James Tobin: An Appreciation of his Contribution to Economics
Willem H. Buiter
NBER Working Paper No. 9753
Issued in June 2003
NBER Program(s):International Finance and Macroeconomics, Monetary Economics
Jim Tobin, who died on March 11, 2002 at the age of 84, was one of giants of economics of the second half of the twentieth century and the greatest macroeconomist of his generation. Tobin's influence on macroeconomic theory is so pervasive - so much part of our professional 'acquis' - that many younger economists often are not even aware that it is his ideas they are elaborating, testing, criticising, refuting or re-inventing. In this Appreciation, I consider Tobin's scholarly contributions, made over a period of more than 50 years. Tobin received the 1981 Nobel Memorial Prize for his analysis of financial markets and their relations to expenditure decisions, employment, production and prices'. I consider his contributions to mean-variance portfolio demand and asset pricing theory, especially the Portfolio Separation Theorem; pitfalls in financial model building; portfolio balance and flow of funds models and the 'credit channel'; the life-cycle model and social security; econometric methodology, including the Tobit estimator and his pioneering work using both time series and cross-sectional data to estimate food demand functions; economic growth; Tobin's the 'Tobin Tax'; the monetary and fiscal policy effectiveness debate, first with Milton Friedman and then with the New Classical Macroeconomics and Real Business Cycle schools; and Tobin's approach to methodological questions including microfoundations and aggregation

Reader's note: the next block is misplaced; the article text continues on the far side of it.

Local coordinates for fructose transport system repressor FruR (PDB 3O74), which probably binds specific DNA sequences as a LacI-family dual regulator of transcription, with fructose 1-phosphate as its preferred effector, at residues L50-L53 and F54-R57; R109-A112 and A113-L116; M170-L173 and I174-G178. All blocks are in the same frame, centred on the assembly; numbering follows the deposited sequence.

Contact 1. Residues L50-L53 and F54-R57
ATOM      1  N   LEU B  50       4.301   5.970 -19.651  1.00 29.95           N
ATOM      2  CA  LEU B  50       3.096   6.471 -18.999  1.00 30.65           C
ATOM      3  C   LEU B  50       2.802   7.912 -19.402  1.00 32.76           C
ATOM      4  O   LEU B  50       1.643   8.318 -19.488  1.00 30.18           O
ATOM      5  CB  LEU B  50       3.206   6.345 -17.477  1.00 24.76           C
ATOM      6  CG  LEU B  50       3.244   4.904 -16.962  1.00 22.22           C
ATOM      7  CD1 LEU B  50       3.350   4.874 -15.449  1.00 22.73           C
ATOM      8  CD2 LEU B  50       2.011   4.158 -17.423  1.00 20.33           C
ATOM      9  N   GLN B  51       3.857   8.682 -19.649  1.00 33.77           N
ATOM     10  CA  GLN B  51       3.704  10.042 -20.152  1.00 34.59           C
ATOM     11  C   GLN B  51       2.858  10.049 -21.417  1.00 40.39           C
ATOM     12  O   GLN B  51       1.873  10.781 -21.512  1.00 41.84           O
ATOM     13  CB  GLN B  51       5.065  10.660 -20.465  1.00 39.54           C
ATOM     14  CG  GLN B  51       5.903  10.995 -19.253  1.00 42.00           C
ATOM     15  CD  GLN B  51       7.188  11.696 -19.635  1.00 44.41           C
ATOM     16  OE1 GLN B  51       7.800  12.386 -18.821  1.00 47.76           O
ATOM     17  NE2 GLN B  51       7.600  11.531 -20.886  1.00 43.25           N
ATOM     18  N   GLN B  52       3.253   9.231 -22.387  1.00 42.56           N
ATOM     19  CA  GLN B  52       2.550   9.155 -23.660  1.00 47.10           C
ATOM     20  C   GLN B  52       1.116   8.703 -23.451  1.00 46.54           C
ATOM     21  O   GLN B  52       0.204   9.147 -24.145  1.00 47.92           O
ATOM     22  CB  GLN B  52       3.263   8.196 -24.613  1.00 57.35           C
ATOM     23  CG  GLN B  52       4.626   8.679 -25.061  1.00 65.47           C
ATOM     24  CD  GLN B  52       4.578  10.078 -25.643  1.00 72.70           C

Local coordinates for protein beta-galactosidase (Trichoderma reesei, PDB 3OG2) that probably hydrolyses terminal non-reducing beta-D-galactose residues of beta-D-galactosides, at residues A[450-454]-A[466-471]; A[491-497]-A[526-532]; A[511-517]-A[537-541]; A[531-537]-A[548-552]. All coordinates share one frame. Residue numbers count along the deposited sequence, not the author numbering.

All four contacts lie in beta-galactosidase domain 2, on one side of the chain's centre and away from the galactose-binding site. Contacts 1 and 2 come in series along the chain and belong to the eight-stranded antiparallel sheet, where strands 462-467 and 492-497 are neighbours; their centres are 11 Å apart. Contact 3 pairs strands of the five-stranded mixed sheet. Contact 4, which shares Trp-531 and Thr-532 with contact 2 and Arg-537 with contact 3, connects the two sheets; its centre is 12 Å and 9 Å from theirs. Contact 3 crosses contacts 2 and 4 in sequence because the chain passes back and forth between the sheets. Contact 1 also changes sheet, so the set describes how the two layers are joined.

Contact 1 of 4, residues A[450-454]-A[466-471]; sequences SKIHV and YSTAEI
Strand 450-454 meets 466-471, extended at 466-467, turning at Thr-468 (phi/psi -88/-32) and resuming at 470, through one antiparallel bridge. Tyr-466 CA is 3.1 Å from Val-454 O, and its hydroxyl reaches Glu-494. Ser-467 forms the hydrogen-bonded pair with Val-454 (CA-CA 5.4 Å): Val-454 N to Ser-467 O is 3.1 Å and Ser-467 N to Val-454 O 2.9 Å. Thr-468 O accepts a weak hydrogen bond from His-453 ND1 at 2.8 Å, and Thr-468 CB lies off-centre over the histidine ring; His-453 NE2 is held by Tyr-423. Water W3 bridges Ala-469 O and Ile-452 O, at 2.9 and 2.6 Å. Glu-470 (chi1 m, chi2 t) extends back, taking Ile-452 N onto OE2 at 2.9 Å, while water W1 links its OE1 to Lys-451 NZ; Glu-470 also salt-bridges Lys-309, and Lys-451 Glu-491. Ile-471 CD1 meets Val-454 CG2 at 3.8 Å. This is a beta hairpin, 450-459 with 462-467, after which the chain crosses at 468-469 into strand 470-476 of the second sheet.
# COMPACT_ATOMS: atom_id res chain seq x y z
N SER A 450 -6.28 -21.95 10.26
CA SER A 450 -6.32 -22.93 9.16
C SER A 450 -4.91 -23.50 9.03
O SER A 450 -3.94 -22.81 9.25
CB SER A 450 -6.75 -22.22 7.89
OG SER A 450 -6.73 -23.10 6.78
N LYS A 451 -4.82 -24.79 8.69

Machine-readable bibliographic record - MARC, RIS, BibTeX
Document Object Identifier (DOI): 10.3386/w9753
Published: Buiter, Willem H. "James Tobin: An Appreciation Of His Contribution To Economics," Economic Journal, 2003, v113(491,Nov), F585-F631. citation courtesy of
Users who downloaded this paper also downloaded* these:
James Tobin, 1918-2002
Prominent Keynesian macroeconomist and monetary theorist at Yale.
Born and raised in Champaign, Illinois, James Tobin received his principal degrees from Harvard (B.A., 1939, M.A. 1940, Ph.D., 1946), where he came under the influence of Alvin Hansen, Seymour E. Harris and Joseph Schumpeter. While still an undergraduate, Tobin read the "new" book causing so much of a stir in England: John Maynard Keynes's General Theory, and was promptly hooked. Tobin's senior thesis emerged as a paper in the QJE, where he analyzed the conditions for the "Keynes Effect" of money wage flexibility, unearthing its implicit assumptions about factor substitutability.
Tobin interrupted his studies from 1942 to 1946, when he served with the U.S. Navy in the Pacific (the character, "Tobit", in Heman Wouk's novel, The Caine Mutiny, was based on him). Upon his return, he finished his Ph.D. In his 1947 paper, Tobin resurrected the money wage question. He focused on outlining the cases where the Keynes Effect might not work -- e.g. the "liquidity trap", zero interest-elasticity of investment, etc.
In 1950, James Tobin joined the faculty at Yale University, where he would remain until his retirement in 1988. Tobin was director of the Cowles Foundation from its move to Yale in 1955 until 1965 Tobin took leave in 1961 to serve on John F. Kennedy's Council of Economic Advisors (CEA) for two years.
1958 explaining the impact of diversification on portfolio selection.
Tobin's "Q ratio" (relation between a firm's physical capital and its market value)
"Tobin tax" (1978)
James Tobin won the Nobel Memorial prize in 1981 "for his analysis of financial markets and their relations to expenditure decisions, employment, production and prices".